While the conviction and content of your writing are like the direction and destination for your reader, correct grammar and punctuation marks can be the smooth roadways that get them there. To a reader trying to follow your words, punctuation mistakes make the ride more bumpy and could perhaps even detour them thoroughly from your ideas and purpose.
Here are a few comma rules that will aid in the delivery of your writing:
1. Use a comma after long, introductory phrases and clauses often beginning with when, while, if, since, due to, because, although, through, or before.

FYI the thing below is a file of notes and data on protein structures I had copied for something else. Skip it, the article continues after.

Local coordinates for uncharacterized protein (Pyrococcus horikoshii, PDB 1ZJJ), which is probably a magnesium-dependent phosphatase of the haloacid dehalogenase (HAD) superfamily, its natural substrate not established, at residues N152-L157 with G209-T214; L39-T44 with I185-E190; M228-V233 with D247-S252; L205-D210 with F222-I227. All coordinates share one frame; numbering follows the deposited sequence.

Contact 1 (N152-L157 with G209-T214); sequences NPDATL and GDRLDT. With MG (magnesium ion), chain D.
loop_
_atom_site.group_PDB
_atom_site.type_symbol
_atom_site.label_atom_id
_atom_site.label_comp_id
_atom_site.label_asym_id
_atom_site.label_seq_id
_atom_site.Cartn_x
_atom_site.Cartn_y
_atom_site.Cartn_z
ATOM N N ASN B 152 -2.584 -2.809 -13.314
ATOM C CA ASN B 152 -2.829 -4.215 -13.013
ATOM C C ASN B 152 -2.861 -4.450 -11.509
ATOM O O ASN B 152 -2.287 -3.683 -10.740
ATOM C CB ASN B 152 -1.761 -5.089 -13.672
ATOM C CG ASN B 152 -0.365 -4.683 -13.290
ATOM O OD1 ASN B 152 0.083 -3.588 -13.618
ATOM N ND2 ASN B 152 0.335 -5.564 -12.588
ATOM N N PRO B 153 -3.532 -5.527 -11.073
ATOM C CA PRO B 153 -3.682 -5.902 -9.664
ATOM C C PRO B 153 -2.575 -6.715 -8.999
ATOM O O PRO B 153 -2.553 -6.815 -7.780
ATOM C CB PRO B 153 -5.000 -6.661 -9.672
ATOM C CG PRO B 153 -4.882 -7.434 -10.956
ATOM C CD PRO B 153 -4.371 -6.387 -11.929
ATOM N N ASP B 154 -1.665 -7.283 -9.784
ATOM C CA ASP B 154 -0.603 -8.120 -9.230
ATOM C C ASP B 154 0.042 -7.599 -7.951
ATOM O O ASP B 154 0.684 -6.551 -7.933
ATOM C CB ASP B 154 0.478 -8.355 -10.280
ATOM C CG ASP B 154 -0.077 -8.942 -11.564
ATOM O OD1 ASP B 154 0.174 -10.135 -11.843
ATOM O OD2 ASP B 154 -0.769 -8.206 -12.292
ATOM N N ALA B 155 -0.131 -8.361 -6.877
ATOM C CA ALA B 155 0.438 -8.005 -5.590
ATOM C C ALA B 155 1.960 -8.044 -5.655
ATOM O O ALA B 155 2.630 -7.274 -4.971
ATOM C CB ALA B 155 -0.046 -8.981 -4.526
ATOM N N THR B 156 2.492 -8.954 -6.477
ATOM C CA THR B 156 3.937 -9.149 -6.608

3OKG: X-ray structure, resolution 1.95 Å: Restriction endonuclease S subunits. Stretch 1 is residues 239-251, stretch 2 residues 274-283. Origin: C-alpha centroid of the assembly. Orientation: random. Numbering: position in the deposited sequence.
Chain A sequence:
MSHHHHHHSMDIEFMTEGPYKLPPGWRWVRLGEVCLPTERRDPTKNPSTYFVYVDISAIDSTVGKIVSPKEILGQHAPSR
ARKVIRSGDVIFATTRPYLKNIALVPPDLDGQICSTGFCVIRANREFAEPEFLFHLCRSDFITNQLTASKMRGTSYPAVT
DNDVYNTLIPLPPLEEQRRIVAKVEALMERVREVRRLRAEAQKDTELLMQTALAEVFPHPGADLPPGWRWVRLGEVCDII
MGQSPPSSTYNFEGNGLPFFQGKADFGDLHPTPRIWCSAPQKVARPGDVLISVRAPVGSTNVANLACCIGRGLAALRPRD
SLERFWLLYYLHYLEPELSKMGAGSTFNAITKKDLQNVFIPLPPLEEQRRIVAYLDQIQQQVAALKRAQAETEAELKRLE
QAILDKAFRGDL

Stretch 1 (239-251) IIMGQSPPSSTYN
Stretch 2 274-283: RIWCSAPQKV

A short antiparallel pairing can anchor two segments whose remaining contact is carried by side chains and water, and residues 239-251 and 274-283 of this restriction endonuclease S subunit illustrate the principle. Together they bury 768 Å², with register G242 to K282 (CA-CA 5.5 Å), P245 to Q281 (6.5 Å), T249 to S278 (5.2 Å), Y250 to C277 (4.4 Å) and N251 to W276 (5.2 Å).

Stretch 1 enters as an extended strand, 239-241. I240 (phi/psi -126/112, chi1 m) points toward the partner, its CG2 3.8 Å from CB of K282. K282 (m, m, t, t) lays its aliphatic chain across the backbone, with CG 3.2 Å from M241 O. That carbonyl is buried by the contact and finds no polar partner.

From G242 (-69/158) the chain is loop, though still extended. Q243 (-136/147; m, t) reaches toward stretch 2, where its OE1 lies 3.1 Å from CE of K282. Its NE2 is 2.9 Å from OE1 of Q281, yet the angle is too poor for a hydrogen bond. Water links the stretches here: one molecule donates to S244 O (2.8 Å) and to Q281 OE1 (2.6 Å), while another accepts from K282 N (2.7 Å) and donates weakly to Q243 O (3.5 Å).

If you think differently, you will get different results.
NOTE: It is often unnecessary to place a comma before or following the words listen here when they occur within a sentence.
You will get different results if you think differently.
2. Use a comma to introduce quotations. Typically, the end quotation mark follows the end punctuation.
Don always says, “You cannot give what you do not possess.”
3. Use a comma after words like however, unfortunately, finally, furthermore, etc. when separating two independent sentences by a semi-colon.
Many people desire success; however, few people are willing to travel the road of failure that leads to it.